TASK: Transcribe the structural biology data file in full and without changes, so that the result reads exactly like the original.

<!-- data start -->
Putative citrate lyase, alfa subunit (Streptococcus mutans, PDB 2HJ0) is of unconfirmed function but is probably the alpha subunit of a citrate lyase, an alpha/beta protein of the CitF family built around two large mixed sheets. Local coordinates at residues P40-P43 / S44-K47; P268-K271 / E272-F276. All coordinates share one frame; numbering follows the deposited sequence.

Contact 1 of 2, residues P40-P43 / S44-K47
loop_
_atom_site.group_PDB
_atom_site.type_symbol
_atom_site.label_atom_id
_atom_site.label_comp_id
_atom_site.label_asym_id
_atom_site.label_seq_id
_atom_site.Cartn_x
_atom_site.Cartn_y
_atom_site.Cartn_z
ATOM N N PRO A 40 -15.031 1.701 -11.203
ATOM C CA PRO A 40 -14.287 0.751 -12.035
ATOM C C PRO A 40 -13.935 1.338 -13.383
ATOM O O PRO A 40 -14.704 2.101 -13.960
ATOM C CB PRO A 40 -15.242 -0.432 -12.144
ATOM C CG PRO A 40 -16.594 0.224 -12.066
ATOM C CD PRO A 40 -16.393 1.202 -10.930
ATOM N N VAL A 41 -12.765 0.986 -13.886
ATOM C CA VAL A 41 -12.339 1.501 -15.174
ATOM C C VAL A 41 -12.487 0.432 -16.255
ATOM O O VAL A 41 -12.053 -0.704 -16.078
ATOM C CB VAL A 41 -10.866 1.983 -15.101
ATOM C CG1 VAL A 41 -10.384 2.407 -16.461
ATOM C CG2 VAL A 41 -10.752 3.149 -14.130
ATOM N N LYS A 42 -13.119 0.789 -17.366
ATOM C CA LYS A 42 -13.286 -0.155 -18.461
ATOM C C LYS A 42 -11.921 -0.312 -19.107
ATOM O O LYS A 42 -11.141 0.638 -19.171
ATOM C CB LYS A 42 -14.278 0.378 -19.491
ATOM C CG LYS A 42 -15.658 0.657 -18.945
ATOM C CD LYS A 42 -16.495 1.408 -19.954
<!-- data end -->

Putative citrate lyase, alfa subunit (Streptococcus mutans, PDB 2HJ0) is of unconfirmed function but is probably the alpha subunit of a citrate lyase, an alpha/beta protein of the CitF family built around two large mixed sheets. Local coordinates at residues P40-P43 / S44-K47; P268-K271 / E272-F276. All coordinates share one frame; numbering follows the deposited sequence.

Contact 1 of 2, residues P40-P43 / S44-K47
loop_
_atom_site.group_PDB
_atom_site.type_symbol
_atom_site.label_atom_id
_atom_site.label_comp_id
_atom_site.label_asym_id
_atom_site.label_seq_id
_atom_site.Cartn_x
_atom_site.Cartn_y
_atom_site.Cartn_z
ATOM N N PRO A 40 -15.031 1.701 -11.203
ATOM C CA PRO A 40 -14.287 0.751 -12.035
ATOM C C PRO A 40 -13.935 1.338 -13.383
ATOM O O PRO A 40 -14.704 2.101 -13.960
ATOM C CB PRO A 40 -15.242 -0.432 -12.144
ATOM C CG PRO A 40 -16.594 0.224 -12.066
ATOM C CD PRO A 40 -16.393 1.202 -10.930
ATOM N N VAL A 41 -12.765 0.986 -13.886
ATOM C CA VAL A 41 -12.339 1.501 -15.174
ATOM C C VAL A 41 -12.487 0.432 -16.255
ATOM O O VAL A 41 -12.053 -0.704 -16.078
ATOM C CB VAL A 41 -10.866 1.983 -15.101
ATOM C CG1 VAL A 41 -10.384 2.407 -16.461
ATOM C CG2 VAL A 41 -10.752 3.149 -14.130
ATOM N N LYS A 42 -13.119 0.789 -17.366
ATOM C CA LYS A 42 -13.286 -0.155 -18.461
ATOM C C LYS A 42 -11.921 -0.312 -19.107
ATOM O O LYS A 42 -11.141 0.638 -19.171
ATOM C CB LYS A 42 -14.278 0.378 -19.491
ATOM C CG LYS A 42 -15.658 0.657 -18.945
ATOM C CD LYS A 42 -16.495 1.408 -19.954